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Sunday, April 28 • 9:15am - 10:45am
Installation Art and Library Collections: Origin, Outreach, and Collaboration

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“Light is, itself, the revelation”: The Installations and Rare Books of James Turrell - Megan Oliver, Assistant Librarian, The John and Mable Ringling Museum of Art and Arwen Spinosa, Cataloging Librarian, The John and Mable Ringling Museum of Art

James Turrell’s Skyspace "The Way of Color": Bridging Community, University and Regional Libraries to a New Museum of American Art- Catherine Petersen, Library Director, Crystal Bridges Museum of American Art

An Academic Library's Collection of Distinction Bolsters University and Community Public Art Programs - Deborah Ultan Boudewyns, Arts, Architecture & Landscape Architecture Librarian, The University of Minnesota

Off the Shelf and into the Gallery: Engaging the User through Installation Art - Emilie Mathews, Interim Director, The Fine Arts Library, Indiana University and Sylvia Page, MLS Candidate in Art Librarianship at Indiana University

Moderator: Nicole Beatty, Arts & Humanities Librarian, Weber State University

This session will focus on the development of library collections on installation and public art in response to and in collaboration with museums, universities, and active local communities. Each speaker will highlight an installation piece or program that demonstrates how their collection strategies and library services function to bridge their art and programs with corresponding institutions and the surrounding community. Installation art works contribute greatly to museum and university campuses by continually updating the [sometimes unspoken] discourse experienced by patrons, students, curators, faculty and staff. Librarians respond to this discourse by crafting collections that will support the installations with well-informed, substantial scholarly resources.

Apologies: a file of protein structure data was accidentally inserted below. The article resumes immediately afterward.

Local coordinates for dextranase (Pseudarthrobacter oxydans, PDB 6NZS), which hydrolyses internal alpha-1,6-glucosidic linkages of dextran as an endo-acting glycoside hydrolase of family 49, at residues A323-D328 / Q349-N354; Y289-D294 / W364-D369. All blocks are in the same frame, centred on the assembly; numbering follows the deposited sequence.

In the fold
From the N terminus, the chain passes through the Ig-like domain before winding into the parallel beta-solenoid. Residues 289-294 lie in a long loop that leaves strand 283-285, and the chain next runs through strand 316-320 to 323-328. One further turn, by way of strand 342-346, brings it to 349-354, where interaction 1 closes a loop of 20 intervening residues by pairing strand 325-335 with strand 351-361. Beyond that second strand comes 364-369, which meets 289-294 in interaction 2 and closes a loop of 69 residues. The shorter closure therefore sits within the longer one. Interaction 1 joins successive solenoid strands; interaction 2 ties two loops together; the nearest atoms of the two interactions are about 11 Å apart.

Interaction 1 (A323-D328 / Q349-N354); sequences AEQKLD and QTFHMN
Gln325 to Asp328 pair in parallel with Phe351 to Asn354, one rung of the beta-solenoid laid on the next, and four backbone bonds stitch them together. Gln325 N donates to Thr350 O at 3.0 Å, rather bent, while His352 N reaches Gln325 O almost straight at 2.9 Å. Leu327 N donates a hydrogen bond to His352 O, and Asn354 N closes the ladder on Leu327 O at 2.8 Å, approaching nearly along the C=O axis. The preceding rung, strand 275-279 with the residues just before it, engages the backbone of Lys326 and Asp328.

Megan Oliver will lead the discussion by introducing one of James Turrell’s latest installations “Joseph’s Coat”, the new Skyspace at The John and Mable Ringling Museum of Art in Sarasota, Florida. At over 3,000 square feet, the Skyspace on the Ringling Estate is one of the largest Turrell has created and is a unique sensory piece. Discussing the impact of the Skyspace on the museum campus, the history of Turrell’s Skyspace construction, and the importance of the Turrell research collection is vital to understanding this installation artwork. By obtaining monies from the Florida State University Faculty Research Library grant, the Ringling Museum Library has formed a Turrell book collection that supports research on this installation art, and its place in the oeuvre of all things James Turrell.